Instagrammers want high-quality, educational or entertaining content on Instagram. So focus on showing a variety of posts about you and your industry rather than convincing people to buy your product.
4. Unoriginal images (royalty-free photos)
Marketing budgets can be tight, but I’d strongly recommend setting a chunk aside for professional photography. If you have a physical location like a bar or restaurant, then hiring a photographer for half a day to take photos of dishes, drinks, customers, venue and events could provide you with enough content for the next few months.
Or, hiring influencers to provide you with content to share across each other’s channels might be an option for e-commerce businesses.
In any case, avoiding royalty-free imagery is essential. Instagrammers can see it from a mile off. No one enjoys Instagram for its non-original content, so get your camera out and take some snaps instead.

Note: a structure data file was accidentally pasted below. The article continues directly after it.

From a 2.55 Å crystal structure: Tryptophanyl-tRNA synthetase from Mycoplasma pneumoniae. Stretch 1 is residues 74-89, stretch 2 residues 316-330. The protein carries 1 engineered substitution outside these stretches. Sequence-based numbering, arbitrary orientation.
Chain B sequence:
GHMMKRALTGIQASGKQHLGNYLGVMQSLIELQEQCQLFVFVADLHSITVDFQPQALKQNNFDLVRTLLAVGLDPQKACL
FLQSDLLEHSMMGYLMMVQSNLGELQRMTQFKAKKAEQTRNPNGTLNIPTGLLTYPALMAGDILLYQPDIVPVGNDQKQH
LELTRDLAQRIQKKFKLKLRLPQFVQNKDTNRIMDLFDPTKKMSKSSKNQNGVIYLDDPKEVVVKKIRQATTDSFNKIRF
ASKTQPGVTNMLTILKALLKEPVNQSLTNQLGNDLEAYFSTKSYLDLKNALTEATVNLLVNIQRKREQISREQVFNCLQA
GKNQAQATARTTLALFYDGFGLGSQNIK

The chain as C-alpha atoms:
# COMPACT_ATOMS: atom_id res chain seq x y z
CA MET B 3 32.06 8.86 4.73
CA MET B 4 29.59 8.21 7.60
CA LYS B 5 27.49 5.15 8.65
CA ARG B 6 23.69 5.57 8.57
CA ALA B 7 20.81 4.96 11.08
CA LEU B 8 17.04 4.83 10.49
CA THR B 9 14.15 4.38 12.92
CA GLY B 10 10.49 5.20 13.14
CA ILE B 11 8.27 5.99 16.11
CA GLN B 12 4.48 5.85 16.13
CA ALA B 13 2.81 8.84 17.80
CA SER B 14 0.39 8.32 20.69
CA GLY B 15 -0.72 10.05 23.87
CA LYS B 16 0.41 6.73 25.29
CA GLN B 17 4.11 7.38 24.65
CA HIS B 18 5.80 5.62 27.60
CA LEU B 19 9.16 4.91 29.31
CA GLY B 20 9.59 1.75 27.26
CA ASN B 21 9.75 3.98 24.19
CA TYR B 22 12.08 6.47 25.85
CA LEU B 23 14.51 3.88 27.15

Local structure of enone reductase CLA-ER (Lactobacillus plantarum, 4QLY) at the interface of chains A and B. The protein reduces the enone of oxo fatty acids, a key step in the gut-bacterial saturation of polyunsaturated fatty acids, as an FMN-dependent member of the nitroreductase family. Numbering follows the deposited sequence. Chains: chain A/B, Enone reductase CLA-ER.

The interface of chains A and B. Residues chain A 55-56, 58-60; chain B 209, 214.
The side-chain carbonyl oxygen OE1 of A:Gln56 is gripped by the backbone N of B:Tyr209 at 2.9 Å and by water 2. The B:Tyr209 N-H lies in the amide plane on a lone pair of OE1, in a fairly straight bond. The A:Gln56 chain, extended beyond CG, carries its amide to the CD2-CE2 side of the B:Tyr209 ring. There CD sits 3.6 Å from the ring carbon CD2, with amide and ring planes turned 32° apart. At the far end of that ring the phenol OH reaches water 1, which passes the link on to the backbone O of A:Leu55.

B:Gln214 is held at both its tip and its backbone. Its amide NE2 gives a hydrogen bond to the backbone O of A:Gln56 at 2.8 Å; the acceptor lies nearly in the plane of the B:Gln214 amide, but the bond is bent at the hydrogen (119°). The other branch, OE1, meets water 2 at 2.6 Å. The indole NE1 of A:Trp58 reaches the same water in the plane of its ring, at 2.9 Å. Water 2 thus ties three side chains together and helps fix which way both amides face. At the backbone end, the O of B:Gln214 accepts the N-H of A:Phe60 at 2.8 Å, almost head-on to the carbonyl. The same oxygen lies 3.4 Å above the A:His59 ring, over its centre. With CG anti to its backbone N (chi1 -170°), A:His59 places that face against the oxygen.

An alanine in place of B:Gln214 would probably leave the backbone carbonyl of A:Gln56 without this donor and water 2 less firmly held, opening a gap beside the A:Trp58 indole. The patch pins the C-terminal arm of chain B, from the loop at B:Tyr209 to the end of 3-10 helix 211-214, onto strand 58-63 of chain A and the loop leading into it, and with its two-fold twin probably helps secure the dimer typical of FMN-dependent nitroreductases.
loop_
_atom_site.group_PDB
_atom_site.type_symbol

5. Not keeping up with the trends
Instagram has publicly announced that it’s no longer identifying as a photo-based platform. Rather, it’s rivalling TikTok as a video platform. Therefore, Instagram’s algorithm is favouring video content over imagery now with the likes of Reels.
Simply by doing a behind-the-scenes video or using a trending song over a video will give you a head-start. It’s true that video takes more effort than photos in most cases, but keeping up with trends is part of social media marketing. Platforms are adjusting to accommodate it, and audiences crave it.
6. Not engaging with comments, tagged stories or DMs
Checking your Instagram account at least once a day to respond to questions and comments is just as important as posting. Sometimes it’s easy to schedule posts in advance using a third-party website without actually going on Instagram itself. But the page still requires someone to check it.
It doesn’t look good having customer comments and Direct Messages left unread and unresponded to. Don’t forget, social media is a two-way interactive medium.
7. Checking analytics